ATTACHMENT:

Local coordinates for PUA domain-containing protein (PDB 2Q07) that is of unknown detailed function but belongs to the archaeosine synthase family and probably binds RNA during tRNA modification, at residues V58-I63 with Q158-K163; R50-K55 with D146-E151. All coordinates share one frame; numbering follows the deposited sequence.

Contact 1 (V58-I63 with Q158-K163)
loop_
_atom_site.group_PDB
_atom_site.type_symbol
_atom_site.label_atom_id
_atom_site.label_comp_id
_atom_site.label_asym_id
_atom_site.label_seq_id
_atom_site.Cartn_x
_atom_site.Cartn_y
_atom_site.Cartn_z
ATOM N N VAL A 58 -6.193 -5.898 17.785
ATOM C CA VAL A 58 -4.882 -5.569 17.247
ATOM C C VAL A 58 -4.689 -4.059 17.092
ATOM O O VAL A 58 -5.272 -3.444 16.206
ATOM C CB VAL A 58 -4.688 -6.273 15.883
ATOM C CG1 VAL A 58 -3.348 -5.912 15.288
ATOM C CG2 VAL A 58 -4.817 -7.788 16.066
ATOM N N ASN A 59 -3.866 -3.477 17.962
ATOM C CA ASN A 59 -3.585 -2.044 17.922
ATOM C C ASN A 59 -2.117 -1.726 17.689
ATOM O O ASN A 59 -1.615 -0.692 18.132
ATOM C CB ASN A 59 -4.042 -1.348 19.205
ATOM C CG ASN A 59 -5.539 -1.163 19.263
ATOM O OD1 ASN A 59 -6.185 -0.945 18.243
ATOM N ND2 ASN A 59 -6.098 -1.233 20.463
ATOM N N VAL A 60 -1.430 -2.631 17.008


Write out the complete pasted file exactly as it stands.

Local coordinates for PUA domain-containing protein (PDB 2Q07) that is of unknown detailed function but belongs to the archaeosine synthase family and probably binds RNA during tRNA modification, at residues V58-I63 with Q158-K163; R50-K55 with D146-E151. All coordinates share one frame; numbering follows the deposited sequence.

Contact 1 (V58-I63 with Q158-K163)
loop_
_atom_site.group_PDB
_atom_site.type_symbol
_atom_site.label_atom_id
_atom_site.label_comp_id
_atom_site.label_asym_id
_atom_site.label_seq_id
_atom_site.Cartn_x
_atom_site.Cartn_y
_atom_site.Cartn_z
ATOM N N VAL A 58 -6.193 -5.898 17.785
ATOM C CA VAL A 58 -4.882 -5.569 17.247
ATOM C C VAL A 58 -4.689 -4.059 17.092
ATOM O O VAL A 58 -5.272 -3.444 16.206
ATOM C CB VAL A 58 -4.688 -6.273 15.883
ATOM C CG1 VAL A 58 -3.348 -5.912 15.288
ATOM C CG2 VAL A 58 -4.817 -7.788 16.066
ATOM N N ASN A 59 -3.866 -3.477 17.962
ATOM C CA ASN A 59 -3.585 -2.044 17.922
ATOM C C ASN A 59 -2.117 -1.726 17.689
ATOM O O ASN A 59 -1.615 -0.692 18.132
ATOM C CB ASN A 59 -4.042 -1.348 19.205
ATOM C CG ASN A 59 -5.539 -1.163 19.263
ATOM O OD1 ASN A 59 -6.185 -0.945 18.243
ATOM N ND2 ASN A 59 -6.098 -1.233 20.463
ATOM N N VAL A 60 -1.430 -2.631 17.008